Friday, March 29, 9 p.m.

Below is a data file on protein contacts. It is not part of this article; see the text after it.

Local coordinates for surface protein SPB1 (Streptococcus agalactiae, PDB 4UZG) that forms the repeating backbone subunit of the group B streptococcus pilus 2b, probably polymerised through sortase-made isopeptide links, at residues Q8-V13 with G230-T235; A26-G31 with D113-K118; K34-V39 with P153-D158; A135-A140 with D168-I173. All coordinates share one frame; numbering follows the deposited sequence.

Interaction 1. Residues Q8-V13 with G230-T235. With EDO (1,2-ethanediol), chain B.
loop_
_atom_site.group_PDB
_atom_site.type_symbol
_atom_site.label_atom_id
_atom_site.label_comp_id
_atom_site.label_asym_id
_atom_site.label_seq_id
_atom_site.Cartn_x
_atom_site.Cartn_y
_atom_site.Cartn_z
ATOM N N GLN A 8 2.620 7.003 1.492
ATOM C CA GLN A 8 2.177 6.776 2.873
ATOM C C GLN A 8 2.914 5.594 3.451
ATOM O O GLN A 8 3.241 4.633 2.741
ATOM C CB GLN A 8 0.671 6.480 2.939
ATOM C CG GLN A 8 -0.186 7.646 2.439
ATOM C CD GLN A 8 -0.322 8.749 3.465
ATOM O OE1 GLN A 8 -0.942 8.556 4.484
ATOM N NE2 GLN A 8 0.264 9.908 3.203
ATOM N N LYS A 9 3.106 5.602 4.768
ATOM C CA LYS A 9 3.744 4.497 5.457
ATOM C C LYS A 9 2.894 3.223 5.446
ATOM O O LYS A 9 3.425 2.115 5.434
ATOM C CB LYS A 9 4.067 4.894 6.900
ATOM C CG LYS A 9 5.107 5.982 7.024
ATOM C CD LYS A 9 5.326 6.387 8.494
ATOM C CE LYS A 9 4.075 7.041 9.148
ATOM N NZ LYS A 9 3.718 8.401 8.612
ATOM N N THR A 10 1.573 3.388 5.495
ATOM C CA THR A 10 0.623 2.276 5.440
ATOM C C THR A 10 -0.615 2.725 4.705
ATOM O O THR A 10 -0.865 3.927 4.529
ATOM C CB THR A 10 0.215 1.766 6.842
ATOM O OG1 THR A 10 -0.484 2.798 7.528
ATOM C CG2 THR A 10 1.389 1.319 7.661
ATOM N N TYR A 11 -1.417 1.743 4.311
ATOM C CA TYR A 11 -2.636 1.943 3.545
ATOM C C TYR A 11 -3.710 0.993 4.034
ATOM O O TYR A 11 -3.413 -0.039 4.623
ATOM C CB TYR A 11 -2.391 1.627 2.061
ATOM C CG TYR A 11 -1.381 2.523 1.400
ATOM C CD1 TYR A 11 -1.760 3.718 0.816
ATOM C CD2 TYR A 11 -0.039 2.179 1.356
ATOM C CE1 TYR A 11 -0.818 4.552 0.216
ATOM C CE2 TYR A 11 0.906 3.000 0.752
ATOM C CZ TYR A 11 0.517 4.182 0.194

Often referred to as the greatest living American writer, Philip Roth's 31st novel -- and 4th film made from one of his novels -- will appear in 2012/13. "Goodbye Columbus," the collection of short stories published in 1959, put the 26-year old Roth on the map and "Portnoy's Complaint," 10 years later, propelled him into a scandalous spotlight. Yet he steadily earned the reputation as a man of letters, commanding ownership of the Jewish-American novel and making Newark, NJ a literary destination. He practically invented the genre of factual/fictional autobiography -- his thinly-veiled "Zuckerman Trilogy" follows the protagonist's path from aspiring young writer to compromised celebrity. His career was considered dead by 1990 -- and then exploded with a dozen best sellers in the past two decades. This film bears out Roth's promise to the director: "we'll speak of everything: women, rabbis, politicians, psycho-analysis, literary critics and me."